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Predi-COVID preliminary results

The Luxembourgish cohort study shows encouraging participation rates and sees its protocol published in international peer-reviewed journal
The Predi-COVID nurse team.

Launched under the aegis of the Research Luxembourg COVID-19 Task Force on April 24th, “Predi-COVID” is a cohort study promoted by the Luxembourg Institute of Health that aims to identify the key risk factors and biomarkers associated with COVID-19 severity and comprehend the long-term health consequences of the disease. Predi-COVID will contribute to a better understanding of the heterogeneity observed in disease severity and prognosis, ultimately enabling the accurate evaluation of patients infected with SARS-CoV-2 and more personalised care recommendations. The protocol of the study was published on November 24th in the ‘British Medical Journal Open’, reinforcing the international visibility and success of this highly collaborative “Made in Luxembourg” project. 

The study goals

Predi-COVID was launched with the goal of defining which patient profiles can be associated with a more severe prognosis. The study aims to identify the clinical, epidemiological and socio-demographic characteristics, as well as specific biomarkers from both the SARS CoV-2 virus and the patient, which can help predict the way the disease will evolve in a given individual, according notably to his immune profile.

Predi-COVID and Predi-COVID-H: patient recruitment and operational aspects

The research team has been establishing a cohort of people over the age of 18 positive for SARS CoV-2. All newly diagnosed individuals in Luxembourg can participate in Predi-COVID, upon agreeing to share their data for research purposes. In parallel to Predi-COVID, the ancillary study “Predi-COVID-H” was launched to include household members of COVID-19 positive participants to study the transmission of the virus in this high-risk population. The recruitment and data/sample collection phase started on May 5th and was initially planned to last until December 2020, although an extension period until late June 2021 is being requested.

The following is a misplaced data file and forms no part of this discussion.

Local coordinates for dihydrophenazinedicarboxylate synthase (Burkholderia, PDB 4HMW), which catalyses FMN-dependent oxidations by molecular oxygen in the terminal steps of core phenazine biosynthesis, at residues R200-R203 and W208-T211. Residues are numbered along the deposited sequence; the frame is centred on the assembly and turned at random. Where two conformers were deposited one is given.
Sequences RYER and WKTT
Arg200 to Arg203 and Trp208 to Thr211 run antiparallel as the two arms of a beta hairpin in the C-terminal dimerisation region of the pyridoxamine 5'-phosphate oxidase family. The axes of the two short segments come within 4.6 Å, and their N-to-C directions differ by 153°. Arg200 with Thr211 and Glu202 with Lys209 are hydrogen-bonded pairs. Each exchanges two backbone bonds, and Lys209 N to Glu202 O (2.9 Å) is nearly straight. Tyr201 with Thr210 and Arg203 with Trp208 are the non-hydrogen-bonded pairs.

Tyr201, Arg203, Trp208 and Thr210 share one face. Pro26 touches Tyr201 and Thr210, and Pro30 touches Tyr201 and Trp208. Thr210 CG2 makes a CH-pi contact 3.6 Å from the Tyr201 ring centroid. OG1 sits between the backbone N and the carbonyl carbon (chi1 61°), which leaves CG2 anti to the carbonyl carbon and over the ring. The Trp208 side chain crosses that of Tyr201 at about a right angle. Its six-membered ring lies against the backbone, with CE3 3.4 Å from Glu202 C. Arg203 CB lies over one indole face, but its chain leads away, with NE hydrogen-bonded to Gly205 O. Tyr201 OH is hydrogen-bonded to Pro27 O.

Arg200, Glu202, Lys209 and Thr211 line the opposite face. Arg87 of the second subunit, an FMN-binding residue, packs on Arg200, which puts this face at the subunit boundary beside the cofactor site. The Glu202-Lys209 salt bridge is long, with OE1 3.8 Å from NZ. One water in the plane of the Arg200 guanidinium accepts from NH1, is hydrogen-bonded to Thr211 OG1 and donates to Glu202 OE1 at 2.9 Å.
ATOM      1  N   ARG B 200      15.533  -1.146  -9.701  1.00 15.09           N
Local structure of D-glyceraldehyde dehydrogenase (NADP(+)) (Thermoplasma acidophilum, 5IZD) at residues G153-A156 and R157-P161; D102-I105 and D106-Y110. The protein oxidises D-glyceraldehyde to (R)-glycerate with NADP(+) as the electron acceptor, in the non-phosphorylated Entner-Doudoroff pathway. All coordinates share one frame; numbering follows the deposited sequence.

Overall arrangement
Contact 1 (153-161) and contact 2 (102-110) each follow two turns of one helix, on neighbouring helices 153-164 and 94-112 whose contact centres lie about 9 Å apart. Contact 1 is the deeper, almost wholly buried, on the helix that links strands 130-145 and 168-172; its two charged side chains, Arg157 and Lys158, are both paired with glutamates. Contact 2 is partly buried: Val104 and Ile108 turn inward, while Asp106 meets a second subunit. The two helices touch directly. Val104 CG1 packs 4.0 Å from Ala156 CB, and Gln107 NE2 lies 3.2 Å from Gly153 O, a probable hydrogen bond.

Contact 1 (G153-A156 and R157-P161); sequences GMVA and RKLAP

The health evolution and symptoms of the enrolled patients are followed daily through different remote digital tools, depending on whether patients are at home or at the hospital, for 14 days from the time of confirmation of diagnosis. Short additional evaluations are also performed monthly for up to 12 months, to assess potential long-term consequences of COVID-19. Innovative digital data, specifically voice recordings, is also collected as part of the study. More detailed clinical and digital data and associated biological samples is gathered from a subset of at least 200 volunteers from the Predi-COVID cohort and from 100 Predi-COVID-H participants, in order to better characterise symptoms and clearly define the different outcomes. Upon inclusion in the study and after three weeks, several biological samples — including blood, nasal and oral swabs, saliva and stool — are collected from participants to identify human and viral predictive markers.

Preliminary results: participant recruitment, data collection, symptoms and vocal biomarkers 

Since May 5th – the date of enrolment of the first participant – and as of November 10th, 1406 and 67 eligible subjects have been contacted by phone for inclusion in Predi-COVID and in Predi-COVID-H, respectively, 556 of which agreed to be included in the former and 48 in the latter. On average, participants are 39 years old.  In terms of biological samples, the team has been establishing a unique biobank to study COVID-19, already boasting 627 specimens collected during the baseline and follow-up visits. This collection includes blood, sputum, swabs, stool and hair samples.

The preliminary findings also indicate that the majority of the enrolled population experienced few or mild symptoms. The most prevalent symptoms at admission included fever (26.2% of participants), cough (23.3%), runny nose (12.2%) and sore throat (10.8%), while the most common comorbidities and risk factors include smoking (18.1% of participants), asthma (5.4%), diabetes (4.7%), chronic heart disease (3.6%) and obesity (3.3%).

Furthermore, a total of 3,290 voice recordings has been made available by 245 participants using the CoLive LIH smartphone app, with multiple recordings per person to allow the study of the evolution of voice characteristics over time. These will enable the identification of “vocal biomarkers” of frequently observed symptoms in COVID-19 patients, such as respiratory syndromes, fatigue, anxiety or negative emotions related to COVID-19, which could subsequently be used for the easy remote monitoring of patients at home.

We are delighted with the results obtained thus far. The greater the number of participants the more accurate the final results. Besides, we are now collaborating with the Centre Hospitalier de Luxembourg to envisage the inclusion of up to 100 COVID-19 positive children in Predi-COVID and up to 30 children from affected households in Predi-COVID-H”, states Prof Markus Ollert, Director of the LIH Department of Infection and Immunity and co-Principal Investigator of Predi-COVID.